The influence of admission glucose on epicardial and microvascular flow after primary angioplasty.Chin Med J (Engl). 2006 Jan 20; 119(2):95-102.CM
Patients with elevated admission glucose levels may be at increased risk of death after myocardial infarction, independent of other baseline risk factors and more severe coronary artery disease. However, data regarding admission glucose and epicardial and microvascular flow after primary angioplasty is limited.
Angioplasty was performed in 308 ST-segment elevated myocardial infarction patients. Patients were divided into 3 groups on the basis of admission glucose level: group 1, < 7.8 mmol/L; group 2, (7.8 - 11.0) mmol/L; and group 3, >or= 11.0 mmol/L.
Compared with group 1, patients in group 2 and group 3 were more often female and older. Triglycerides (TG) in group 3 were significantly higher than group 1. At angiography, they more frequently had 2-vessel or 3-vessel disease. In the infarct-related artery, there was no relationship between hyperglycemia and thrombolysis in myocardial infarction (TIMI) 3 flow after percutaneous coronary intervention (PCI) (89.7%, 86.0% and 86.3%, P = NS). However, corrected TIMI frame count (CTFC) in group 2 and group 3 were more than group 1. TIMI myocardial perfusion grade (TMPG) 0 - 1 grade among patients with hyperglycemia after PCI were more frequent (30.9% and 29.0% vs 17.3%, P < 0.05). There was less frequent complete ST - segment resolution (STR) and early T wave inversion among patients with hyperglycemia after PCI.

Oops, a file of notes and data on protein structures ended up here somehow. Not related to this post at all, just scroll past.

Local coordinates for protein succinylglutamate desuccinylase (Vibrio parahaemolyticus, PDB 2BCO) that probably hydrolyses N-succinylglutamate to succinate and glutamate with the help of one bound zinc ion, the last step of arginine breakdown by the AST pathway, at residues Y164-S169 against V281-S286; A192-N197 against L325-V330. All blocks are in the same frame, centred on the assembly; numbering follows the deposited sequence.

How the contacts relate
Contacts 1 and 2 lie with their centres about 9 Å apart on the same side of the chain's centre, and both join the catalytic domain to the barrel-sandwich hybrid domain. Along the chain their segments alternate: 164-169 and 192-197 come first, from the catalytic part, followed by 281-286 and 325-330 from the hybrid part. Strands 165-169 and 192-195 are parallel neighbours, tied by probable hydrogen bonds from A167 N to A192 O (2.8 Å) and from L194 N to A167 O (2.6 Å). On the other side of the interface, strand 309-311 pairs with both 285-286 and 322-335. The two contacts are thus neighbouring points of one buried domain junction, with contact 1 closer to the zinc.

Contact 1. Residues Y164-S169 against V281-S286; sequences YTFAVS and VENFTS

Elevated admission glucose levels in ST - segment elevation myocardial infarction patients treated with primary PCI are independently associated with impaired microvascular flow. Abnormal microvascular flow may contribute at least in part to the poor outcomes observed in patients with elevated admission glucose.